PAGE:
suspect a disk fault in a single-disk SG appliance, contact Blue Coat Technical Support for
assistance.

Deleting Objects from the SG Appliance
The ability to delete either individual or multiple objects from the SG appliance makes it
easy to delete stale or unused data and make the best use of the storage in your system.
Note: The maximum number of objects that can be stored in an SG appliance is affected
by a number of factors, including the SGOS version it is running and the hardware
platform series.

This feature is not available in the Management Console. Use the CLI instead.
To delete a single object from the SG appliance:
At the (config) prompt, enter the following command:
SGOS#(config) content delete url url

To delete multiple objects from the SG appliance:
At the (config) prompt, enter the following command:
SGOS#(config) content delete regex regex

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Chapter 4: Diagnostics

Blue Coat Systems has a number of resources to provide diagnostic information:


Heartbeats: Enabled by default, Heartbeats (statistics) are a diagnostic tool used by
Blue Coat, allowing them to proactively monitor the health of appliances.



Core images: Created when there is an unexpected system restarted. This stores the
system state at the time of the restart, enhancing the ability for Blue Coat to
determine the root cause of the restart.



SysInfo (System Information): SysInfo provides a snapshot of statistics and events
on the SG appliance.



PCAP: An onboard packet capture utility that captures packets of Ethernet frames
going in or out of an SG appliance.



Policy trace: A policy trace can provide debugging information on policy
transactions. This is helpful, even when policy is not the issue. For information on
using policy tracing, refer to Volume 11: Blue Coat SG Appliance Content Policy
Language Guide.



Event Logging: The event log files contain messages generated by software or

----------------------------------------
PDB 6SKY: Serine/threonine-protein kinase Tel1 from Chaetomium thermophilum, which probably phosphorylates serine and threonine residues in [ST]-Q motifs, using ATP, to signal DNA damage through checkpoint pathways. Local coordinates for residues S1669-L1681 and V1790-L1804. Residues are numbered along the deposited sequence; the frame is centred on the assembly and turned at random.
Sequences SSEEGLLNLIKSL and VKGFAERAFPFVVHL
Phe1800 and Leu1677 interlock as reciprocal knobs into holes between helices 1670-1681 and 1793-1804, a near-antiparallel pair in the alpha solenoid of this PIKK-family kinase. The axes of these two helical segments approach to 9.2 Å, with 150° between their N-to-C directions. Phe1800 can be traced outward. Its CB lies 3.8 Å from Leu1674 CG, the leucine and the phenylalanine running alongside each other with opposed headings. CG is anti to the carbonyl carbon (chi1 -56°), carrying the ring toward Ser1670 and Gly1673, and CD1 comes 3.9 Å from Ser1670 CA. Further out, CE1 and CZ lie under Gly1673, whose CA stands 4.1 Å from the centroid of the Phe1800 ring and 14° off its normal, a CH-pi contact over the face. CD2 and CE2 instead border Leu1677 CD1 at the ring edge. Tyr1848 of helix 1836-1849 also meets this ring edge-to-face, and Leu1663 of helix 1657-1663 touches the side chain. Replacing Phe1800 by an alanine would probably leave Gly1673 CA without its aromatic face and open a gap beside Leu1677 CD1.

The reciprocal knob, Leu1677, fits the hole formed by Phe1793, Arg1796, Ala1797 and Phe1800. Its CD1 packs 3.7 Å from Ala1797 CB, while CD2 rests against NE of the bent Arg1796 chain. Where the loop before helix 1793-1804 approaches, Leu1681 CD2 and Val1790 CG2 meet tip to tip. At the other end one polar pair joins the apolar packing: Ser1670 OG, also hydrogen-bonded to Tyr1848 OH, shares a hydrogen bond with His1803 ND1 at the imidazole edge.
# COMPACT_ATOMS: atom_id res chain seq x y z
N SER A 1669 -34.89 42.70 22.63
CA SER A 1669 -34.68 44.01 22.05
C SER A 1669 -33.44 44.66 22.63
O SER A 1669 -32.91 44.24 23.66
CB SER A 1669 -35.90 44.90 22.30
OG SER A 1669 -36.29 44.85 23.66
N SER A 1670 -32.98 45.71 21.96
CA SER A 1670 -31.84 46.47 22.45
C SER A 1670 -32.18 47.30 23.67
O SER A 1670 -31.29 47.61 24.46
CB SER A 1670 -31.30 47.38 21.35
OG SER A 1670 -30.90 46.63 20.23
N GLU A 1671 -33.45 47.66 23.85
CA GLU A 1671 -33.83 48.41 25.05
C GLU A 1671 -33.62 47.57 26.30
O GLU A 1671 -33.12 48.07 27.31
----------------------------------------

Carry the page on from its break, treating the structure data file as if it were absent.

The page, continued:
hardware events encountered by the appliance. For information on configuring
event logging, see “Setting Up Event Logging and Notification” on page 14.



Access Logging: Access logs allow for analysis of Quality of Service, content
retrieved, and other troubleshooting. For information on Access Logging, refer to
Volume 9: Access Logging.



CPU Monitoring: With CPU monitoring enabled, you can determine what types of
functions are taking up the majority of the CPU.

To test connectivity, use the following commands from the enable prompt:



ping: Verifies that a particular IP address exists and is responding to requests.
traceroute: Traces the route from the current host to the specified destination

host.


test http get path_to_URL: Makes a request through the same code paths as a

proxied client.


display path_to_URL: Makes a direct request (bypassing the cache).



show services: Verifies the port of the Management Console configuration.



show policy: Verifies if policy is controlling the Management Console.

For information on using these commands, refer to Chapter 2: “Standard and
Privileged Mode Commands” in the Blue Coat ProxySG Command Line Reference.
Note: If you cannot access the Management Console at all, be sure that you are using
HTTPS (https://ProxySG_IP_address:8082). If you want to use HTTP, you must
explicitly enable it before you can access the Management Console.

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Chapter 4: Diagnostics

3.

Enter the service-request number that you received from a Technical Support
representative into the Auto Send Service Request Number field (the service-request
number is in the form xx-xxxxxxx or x-xxxxxxx).

4.

Select Apply to commit the changes to the SG appliance.

5.

(Optional) To clear the service-request number, clear the Auto Send Service Request
Number field and click Apply.

Related CLI Syntax to Send Service Information
To send service information automatically:
1.

To enable (or disable) the automatic service information feature, enter the following
commands at the (config) command prompt:
SGOS#(config) diagnostics
SGOS#(config diagnostics) service-info
SGOS#(diagnostics service-info) auto {enable | disable}
SGOS#(diagnostics service-info) auto sr-number sr_number

2.